SF State facilities and service enterprises have been removing dead trees that could fall during a storm and regularly assessing roofs around campus as preemptive measures, Fasano said. The department has also been conducting weekly and monthly checks around campus to make sure that storm drains remain free of debris, according to Fasano.

“I think it was last year, there was quite a flood that happened because of some of the configurations of the drainage system (on campus),” Fasano said. “We’re trying to be proactive and manage the water rather than letting it build up and overflow onto our campus.”

Due to the flooding last year from flash floods and strong winds that shut down the campus, the department has been working with the San Francisco Public Utilities Commission and Cal Trans to install additional storm drains and associate piping to help relieve potential flooding on 19th Avenue near Hensill Hall, Fasano said.

SF State utilizes a high pressure pipe jetting system, shown in the Corporation Yard on Monday, Nov. 16, 2015, to clear clogs in storm and sewer drains. The system uses a diesel engine to pressurize water to 4,000 pounds per square inch, which drives the hose and head into the pipe and breaks up the blockage.  (Brian Churchwell / Xpress)

SF State utilizes a high pressure pipe jetting system, shown in the Corporation Yard on Monday, Nov. 16, 2015, to clear clogs in storm and sewer drains. The system uses a diesel engine to pressurize water to 4,000 pounds per square inch, which drives the hose and head into the pipe and breaks up the blockage. (Brian Churchwell / Xpress)

The campus recently acquired a high-powered “jetter,” which Fasano called a “last-line of defense.” The machine can unclog storm drains and drainage pipes when there is serious clogging due to high-impact storms, he said.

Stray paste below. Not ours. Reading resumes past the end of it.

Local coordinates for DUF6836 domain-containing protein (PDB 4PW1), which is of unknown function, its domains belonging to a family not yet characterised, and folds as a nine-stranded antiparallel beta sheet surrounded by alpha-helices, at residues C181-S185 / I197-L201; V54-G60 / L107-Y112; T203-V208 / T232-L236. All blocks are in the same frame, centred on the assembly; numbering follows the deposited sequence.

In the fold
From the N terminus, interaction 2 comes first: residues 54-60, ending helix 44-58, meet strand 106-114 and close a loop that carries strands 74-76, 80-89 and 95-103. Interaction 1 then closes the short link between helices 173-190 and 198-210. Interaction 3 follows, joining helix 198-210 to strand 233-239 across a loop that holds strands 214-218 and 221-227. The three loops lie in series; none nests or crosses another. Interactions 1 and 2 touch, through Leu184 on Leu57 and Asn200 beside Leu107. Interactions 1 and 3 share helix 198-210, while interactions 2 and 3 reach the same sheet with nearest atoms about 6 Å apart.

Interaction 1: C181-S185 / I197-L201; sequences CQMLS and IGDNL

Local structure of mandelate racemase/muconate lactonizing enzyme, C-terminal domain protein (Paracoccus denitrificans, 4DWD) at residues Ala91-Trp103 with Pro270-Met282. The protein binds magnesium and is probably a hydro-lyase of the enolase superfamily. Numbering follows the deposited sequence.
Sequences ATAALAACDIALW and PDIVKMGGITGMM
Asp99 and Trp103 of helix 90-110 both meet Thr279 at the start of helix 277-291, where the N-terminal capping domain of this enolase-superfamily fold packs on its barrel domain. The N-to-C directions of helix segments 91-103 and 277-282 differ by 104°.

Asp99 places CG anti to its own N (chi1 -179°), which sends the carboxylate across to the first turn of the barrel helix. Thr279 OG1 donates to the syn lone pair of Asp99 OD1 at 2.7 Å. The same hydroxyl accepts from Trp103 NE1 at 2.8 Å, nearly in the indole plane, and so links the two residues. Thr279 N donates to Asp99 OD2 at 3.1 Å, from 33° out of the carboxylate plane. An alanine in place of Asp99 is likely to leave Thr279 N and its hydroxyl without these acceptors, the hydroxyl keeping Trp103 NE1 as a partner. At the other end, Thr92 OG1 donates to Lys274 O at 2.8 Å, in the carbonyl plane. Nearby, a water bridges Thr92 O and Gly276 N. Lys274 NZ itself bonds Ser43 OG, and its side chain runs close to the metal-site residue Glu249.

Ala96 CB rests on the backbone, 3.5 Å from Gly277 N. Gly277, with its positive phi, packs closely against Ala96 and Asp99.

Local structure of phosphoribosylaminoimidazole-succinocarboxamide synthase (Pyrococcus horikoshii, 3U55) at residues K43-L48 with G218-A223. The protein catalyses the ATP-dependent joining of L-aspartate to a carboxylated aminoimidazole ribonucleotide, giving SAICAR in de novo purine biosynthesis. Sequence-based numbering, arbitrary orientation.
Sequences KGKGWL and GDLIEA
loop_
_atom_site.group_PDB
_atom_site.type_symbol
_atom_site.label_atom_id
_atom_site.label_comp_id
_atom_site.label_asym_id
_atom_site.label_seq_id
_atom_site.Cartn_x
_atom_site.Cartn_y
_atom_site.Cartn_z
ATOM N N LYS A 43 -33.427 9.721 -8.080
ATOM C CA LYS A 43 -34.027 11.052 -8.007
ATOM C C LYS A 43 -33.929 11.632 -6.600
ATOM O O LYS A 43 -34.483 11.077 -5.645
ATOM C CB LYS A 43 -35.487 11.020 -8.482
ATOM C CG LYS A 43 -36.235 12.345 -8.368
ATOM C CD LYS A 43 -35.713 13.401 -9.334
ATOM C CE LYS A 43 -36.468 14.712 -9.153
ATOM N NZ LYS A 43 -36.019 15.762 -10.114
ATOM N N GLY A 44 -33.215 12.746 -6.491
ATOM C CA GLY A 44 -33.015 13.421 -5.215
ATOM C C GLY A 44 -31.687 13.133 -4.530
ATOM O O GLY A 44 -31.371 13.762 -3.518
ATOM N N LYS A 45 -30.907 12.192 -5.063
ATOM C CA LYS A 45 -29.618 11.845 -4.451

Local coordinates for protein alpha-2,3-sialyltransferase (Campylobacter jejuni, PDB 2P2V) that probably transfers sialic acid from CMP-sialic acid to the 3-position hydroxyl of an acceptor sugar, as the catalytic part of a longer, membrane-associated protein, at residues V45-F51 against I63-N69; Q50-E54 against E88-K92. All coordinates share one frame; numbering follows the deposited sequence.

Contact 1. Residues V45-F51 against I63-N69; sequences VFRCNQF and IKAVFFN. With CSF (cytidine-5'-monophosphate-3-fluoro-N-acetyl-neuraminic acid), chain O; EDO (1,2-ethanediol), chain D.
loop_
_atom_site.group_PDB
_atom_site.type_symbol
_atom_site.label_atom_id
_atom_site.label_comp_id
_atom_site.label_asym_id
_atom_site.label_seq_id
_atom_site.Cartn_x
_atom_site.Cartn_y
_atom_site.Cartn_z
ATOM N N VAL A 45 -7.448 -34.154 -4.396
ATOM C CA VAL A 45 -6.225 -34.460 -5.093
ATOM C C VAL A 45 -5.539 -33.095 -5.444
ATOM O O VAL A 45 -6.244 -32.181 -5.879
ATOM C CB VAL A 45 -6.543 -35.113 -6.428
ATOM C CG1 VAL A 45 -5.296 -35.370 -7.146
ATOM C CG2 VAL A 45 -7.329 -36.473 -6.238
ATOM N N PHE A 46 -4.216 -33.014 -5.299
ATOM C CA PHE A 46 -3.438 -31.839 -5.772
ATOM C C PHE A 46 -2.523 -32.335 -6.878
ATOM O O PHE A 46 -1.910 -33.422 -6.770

“We own that (machine), and we have that on site. It’s been inspected and is ready to go in case we have any storm drain clogging,” Fasano said.

The heavy rains may also result in the campus having to shut down for ‘rain days,’ Fasano said, reassuring students/faculty and staff that in the event of unsafe conditions that may cause damage or put anyone in danger, SF State administration would make decisions accordingly.

Facilities and service enterprises would like to remind students, faculty and staff during rainstorms to close doors and windows after leaving any room on campus in order to prevent flooding.

“I can’t give any better advice than that,” Fasano said. “People just don’t think about it. If we have one of these vicious rainstorms, it could cause major flooding damage inside the buildings on something that could have been avoided.”

The light rainfall that hit the Bay Area earlier this semester, around Halloween, was a good test to help the campus prepare for the storms expected this winter, according to Fasano.

”We had a little minor leaking but nothing major. We know some areas that are potential leaking areas, and we’re trying to mitigate that before the rains starts, but you never know,” Fasano said. “It depends on the condition of a roof and a lot of things – new leaks can develop.”